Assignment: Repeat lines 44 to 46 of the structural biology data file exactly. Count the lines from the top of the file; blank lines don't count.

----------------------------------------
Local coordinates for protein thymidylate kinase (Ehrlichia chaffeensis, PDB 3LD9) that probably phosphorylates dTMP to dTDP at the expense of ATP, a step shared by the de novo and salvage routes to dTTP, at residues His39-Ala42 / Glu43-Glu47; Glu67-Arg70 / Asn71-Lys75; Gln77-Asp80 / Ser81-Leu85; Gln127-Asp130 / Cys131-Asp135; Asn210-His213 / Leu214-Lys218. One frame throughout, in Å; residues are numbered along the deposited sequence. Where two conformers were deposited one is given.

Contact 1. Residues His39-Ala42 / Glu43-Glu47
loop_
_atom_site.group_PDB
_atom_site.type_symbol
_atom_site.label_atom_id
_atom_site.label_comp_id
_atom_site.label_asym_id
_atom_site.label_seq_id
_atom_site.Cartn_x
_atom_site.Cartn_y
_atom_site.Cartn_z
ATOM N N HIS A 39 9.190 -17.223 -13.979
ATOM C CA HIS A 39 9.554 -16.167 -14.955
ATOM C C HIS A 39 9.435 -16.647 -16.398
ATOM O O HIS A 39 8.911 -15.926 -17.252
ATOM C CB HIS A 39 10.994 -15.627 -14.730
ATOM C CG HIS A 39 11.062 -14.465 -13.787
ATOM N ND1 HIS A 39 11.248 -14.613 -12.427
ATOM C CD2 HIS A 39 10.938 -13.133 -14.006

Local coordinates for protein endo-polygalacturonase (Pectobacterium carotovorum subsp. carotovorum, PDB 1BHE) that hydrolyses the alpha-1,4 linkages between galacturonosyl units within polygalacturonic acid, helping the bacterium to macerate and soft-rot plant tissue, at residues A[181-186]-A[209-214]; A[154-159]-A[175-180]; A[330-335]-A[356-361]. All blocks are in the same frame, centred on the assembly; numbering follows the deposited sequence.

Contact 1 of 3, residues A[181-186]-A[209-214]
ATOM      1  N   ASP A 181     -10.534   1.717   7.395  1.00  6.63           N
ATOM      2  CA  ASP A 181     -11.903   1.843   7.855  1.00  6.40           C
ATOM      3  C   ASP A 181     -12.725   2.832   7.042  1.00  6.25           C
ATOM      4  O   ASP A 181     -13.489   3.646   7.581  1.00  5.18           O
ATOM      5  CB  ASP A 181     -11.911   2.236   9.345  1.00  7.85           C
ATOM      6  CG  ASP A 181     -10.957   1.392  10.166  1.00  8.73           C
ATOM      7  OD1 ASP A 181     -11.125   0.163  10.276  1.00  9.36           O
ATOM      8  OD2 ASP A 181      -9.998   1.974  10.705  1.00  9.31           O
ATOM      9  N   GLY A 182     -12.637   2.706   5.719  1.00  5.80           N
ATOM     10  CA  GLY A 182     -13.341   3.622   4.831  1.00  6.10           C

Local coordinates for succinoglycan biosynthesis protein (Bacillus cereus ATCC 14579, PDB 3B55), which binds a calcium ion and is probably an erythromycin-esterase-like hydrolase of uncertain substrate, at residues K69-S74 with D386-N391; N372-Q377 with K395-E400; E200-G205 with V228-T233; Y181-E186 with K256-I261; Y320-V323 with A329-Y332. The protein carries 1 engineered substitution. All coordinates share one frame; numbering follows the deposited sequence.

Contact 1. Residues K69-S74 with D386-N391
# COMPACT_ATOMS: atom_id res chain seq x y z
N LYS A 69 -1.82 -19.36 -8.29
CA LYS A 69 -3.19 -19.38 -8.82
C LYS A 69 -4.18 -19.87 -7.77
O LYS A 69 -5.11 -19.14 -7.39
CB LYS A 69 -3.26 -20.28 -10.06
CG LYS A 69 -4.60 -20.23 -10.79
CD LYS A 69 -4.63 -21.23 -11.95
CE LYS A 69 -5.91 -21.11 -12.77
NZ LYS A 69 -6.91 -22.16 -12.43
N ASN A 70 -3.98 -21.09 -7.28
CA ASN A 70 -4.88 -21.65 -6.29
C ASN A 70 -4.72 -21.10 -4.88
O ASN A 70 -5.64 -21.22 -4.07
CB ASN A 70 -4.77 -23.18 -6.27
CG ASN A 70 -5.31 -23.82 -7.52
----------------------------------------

NZ LYS A 69 -6.91 -22.16 -12.43
N ASN A 70 -3.98 -21.09 -7.28
CA ASN A 70 -4.88 -21.65 -6.29